Wade isn’t one to worry. He is the sage of the group, the comforting force. He’s the flight attendant on the airplane in turbulence. If he’s not panicking, you can relax some. He’s the shelter in the storm. His behavior and reactions are the signals to others. He’s not despairing.

“I’ve been in this league 14 years; I’ve seen everything,” Wade said. “I’m good; nothing is going to get me down from that standpoint. Do I like losing? No. Do I understand the process? Yes. Do I want to fast track it? Yes. Do I want to see us play more consistent? Yes. But we can’t rush. It’s going to happen in its own time and happen if this team can do it; the games are going to show who and what we are going to be. We can’t hit a stumbling block and get to the record I want; we have to go through the process.”

So Wade understands the highs and lows, the uncertain starts, the defensive lapses, the kids’ inconsistencies, the injuries.

To the credit of the team, and which probably has a lot to do with Wade and Butler, this has been a Bulls team that doesn’t give up or give in. They’ve had their share of games falling behind. But they come back and compete. They just haven’t always had enough.

Butler is even in the MVP discussion, averaging 26 points, 6.6 rebounds and 4.1 assists. But his minutes also have been creeping up amidst the weaknesses in other areas and injuries. He’s moved into the top 10 for the first time in minutes per game at 36.2 League leader Anthony Davis is at 38. Wade is averaging a strong 19.8 points per game in 31 minutes with 4.2 rebounds and 3.3 assists. Taj Gibson is averaging 12 points and eight rebounds, but no one other than McDermott is in double figures and McDermott has missed more than half the games.

Though the area Wade is concerned is at home, where the Bulls are just 5-3. Their 6-7 road record is more encouraging, in a sense, since Wade’s general formula for success is a .500 road record and then playing well at home. If achieved, he says it means a 50-win season, which means top four in the Eastern Conference.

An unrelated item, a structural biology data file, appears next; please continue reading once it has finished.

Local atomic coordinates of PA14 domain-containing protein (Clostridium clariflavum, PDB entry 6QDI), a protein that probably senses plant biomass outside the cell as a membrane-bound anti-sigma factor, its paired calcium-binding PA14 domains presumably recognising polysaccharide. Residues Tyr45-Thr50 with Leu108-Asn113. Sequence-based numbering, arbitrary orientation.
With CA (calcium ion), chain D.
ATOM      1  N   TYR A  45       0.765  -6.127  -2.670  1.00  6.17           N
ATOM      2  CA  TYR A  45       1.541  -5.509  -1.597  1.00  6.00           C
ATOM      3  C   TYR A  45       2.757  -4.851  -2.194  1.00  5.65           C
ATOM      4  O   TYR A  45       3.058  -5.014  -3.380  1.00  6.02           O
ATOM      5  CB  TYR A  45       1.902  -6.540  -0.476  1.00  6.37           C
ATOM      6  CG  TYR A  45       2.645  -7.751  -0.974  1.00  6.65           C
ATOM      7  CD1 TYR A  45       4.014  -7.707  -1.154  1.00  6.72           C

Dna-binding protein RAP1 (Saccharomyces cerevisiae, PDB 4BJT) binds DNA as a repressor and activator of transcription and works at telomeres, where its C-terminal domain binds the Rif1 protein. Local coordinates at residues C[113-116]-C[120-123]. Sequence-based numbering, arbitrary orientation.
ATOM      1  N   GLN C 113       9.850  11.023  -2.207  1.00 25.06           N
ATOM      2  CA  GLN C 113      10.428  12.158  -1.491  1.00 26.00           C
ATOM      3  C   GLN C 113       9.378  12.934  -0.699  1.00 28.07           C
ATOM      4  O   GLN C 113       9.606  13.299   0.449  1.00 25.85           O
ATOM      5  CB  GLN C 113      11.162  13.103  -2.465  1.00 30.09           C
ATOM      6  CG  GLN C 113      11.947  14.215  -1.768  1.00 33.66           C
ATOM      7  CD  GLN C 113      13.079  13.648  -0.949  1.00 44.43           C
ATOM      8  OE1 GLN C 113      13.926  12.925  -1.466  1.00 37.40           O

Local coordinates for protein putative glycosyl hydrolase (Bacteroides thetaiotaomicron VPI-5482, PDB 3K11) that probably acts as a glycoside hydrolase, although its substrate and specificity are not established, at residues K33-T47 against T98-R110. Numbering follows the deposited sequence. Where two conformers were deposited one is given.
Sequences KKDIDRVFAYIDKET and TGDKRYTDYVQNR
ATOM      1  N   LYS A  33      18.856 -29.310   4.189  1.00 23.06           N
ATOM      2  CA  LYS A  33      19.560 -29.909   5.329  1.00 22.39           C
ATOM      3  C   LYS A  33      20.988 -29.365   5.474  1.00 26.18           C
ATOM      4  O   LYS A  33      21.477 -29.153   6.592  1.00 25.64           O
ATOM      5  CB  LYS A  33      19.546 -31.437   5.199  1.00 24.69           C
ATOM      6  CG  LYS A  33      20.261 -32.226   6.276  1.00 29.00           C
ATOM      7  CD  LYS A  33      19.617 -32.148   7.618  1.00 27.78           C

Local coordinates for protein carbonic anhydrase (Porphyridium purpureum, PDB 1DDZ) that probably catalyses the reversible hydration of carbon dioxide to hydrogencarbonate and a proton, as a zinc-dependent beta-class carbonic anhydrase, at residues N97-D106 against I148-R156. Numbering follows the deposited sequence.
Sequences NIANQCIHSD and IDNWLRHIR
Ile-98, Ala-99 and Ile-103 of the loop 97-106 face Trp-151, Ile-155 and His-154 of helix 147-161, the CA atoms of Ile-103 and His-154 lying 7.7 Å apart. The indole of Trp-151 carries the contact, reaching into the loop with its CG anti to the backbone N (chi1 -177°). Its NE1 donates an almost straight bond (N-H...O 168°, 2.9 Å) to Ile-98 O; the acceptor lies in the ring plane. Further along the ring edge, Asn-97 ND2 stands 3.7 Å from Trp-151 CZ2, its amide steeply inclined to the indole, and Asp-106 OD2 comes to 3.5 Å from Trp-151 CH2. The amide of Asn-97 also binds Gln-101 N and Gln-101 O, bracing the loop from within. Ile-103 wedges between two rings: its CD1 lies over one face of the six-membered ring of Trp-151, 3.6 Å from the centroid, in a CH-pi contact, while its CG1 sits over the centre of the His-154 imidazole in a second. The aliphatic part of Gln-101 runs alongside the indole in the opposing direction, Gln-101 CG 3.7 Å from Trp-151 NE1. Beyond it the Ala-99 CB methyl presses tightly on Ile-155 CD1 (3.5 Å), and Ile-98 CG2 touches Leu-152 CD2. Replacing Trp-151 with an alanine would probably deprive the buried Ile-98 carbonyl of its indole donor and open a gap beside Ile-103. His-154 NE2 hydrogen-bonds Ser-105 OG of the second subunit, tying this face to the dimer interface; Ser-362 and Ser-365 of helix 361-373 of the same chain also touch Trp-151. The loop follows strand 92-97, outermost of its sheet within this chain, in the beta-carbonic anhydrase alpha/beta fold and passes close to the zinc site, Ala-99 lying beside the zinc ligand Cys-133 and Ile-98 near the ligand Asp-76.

But the Bulls came home from the road trip and lost to Western Conference teams playing about .500 overall and with losing road records.

“We just have to play better in certain games,” Wade said late Tuesday night in Auburn Hills. “Not saying you want to lose, but there are certain games you understand there is a possibility (of losing). What hurt to me was the Lakers game at home, Portland game at home. You have to win those kinds of games. I can understand the Dallas loss. I can understand this (Detroit) loss.

“Those (home games) are the ones that hurt more,” Wade added. “But you are not going to get out of the slump just because you want to. There are a lot of teams going through slumps now. We have to get out of it with our play, play better for longer stretches.”

The opportunity is there. Six of the next seven games are at home. Three of those six teams have losing records; two others now are one above .500. The Bulls play the neighboring Bucks, against whom they’ll likely compete for a playoff spot, three times this month, two in the United Center. Of the 13 remaining games this month, only three are against teams more than one game above .500, two with the Spurs starting Thursday in Chicago and then the Spurs Christmas Day in San Antonio. The Bulls should know a lot more about who they are in the next few weeks.

The contents of this page have not been reviewed or endorsed by the Chicago Bulls. All opinions expressed by Sam Smith are solely his own and do not reflect the opinions of the Chicago Bulls or its Basketball Operations staff, parent company, partners, or sponsors. His sources are not known to the Bulls and he has no special access to information beyond the access and privileges that go along with being an NBA accredited member of the media.